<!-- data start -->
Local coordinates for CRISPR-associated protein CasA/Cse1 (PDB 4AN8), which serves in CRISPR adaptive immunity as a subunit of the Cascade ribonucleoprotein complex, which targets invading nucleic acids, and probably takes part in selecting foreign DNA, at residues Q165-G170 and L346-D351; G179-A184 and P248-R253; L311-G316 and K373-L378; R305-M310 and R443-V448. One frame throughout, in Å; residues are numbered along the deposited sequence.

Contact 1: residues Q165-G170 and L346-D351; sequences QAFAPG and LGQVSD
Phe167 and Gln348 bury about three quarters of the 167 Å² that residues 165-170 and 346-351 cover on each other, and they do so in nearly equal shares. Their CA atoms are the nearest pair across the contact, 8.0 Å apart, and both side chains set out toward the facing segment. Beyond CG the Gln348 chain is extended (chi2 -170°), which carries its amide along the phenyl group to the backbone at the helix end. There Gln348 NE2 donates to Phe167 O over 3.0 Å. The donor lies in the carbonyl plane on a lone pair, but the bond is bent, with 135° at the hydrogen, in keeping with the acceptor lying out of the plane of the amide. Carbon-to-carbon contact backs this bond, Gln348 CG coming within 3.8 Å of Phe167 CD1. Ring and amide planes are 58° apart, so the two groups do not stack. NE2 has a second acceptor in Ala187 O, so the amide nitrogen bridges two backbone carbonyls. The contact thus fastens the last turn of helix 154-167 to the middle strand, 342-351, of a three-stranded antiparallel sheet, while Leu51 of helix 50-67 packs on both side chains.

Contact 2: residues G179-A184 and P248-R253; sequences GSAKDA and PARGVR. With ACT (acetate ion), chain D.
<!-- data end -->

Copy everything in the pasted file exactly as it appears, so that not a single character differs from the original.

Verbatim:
Local coordinates for CRISPR-associated protein CasA/Cse1 (PDB 4AN8), which serves in CRISPR adaptive immunity as a subunit of the Cascade ribonucleoprotein complex, which targets invading nucleic acids, and probably takes part in selecting foreign DNA, at residues Q165-G170 and L346-D351; G179-A184 and P248-R253; L311-G316 and K373-L378; R305-M310 and R443-V448. One frame throughout, in Å; residues are numbered along the deposited sequence.

Contact 1: residues Q165-G170 and L346-D351; sequences QAFAPG and LGQVSD
Phe167 and Gln348 bury about three quarters of the 167 Å² that residues 165-170 and 346-351 cover on each other, and they do so in nearly equal shares. Their CA atoms are the nearest pair across the contact, 8.0 Å apart, and both side chains set out toward the facing segment. Beyond CG the Gln348 chain is extended (chi2 -170°), which carries its amide along the phenyl group to the backbone at the helix end. There Gln348 NE2 donates to Phe167 O over 3.0 Å. The donor lies in the carbonyl plane on a lone pair, but the bond is bent, with 135° at the hydrogen, in keeping with the acceptor lying out of the plane of the amide. Carbon-to-carbon contact backs this bond, Gln348 CG coming within 3.8 Å of Phe167 CD1. Ring and amide planes are 58° apart, so the two groups do not stack. NE2 has a second acceptor in Ala187 O, so the amide nitrogen bridges two backbone carbonyls. The contact thus fastens the last turn of helix 154-167 to the middle strand, 342-351, of a three-stranded antiparallel sheet, while Leu51 of helix 50-67 packs on both side chains.

Contact 2: residues G179-A184 and P248-R253; sequences GSAKDA and PARGVR. With ACT (acetate ion), chain D.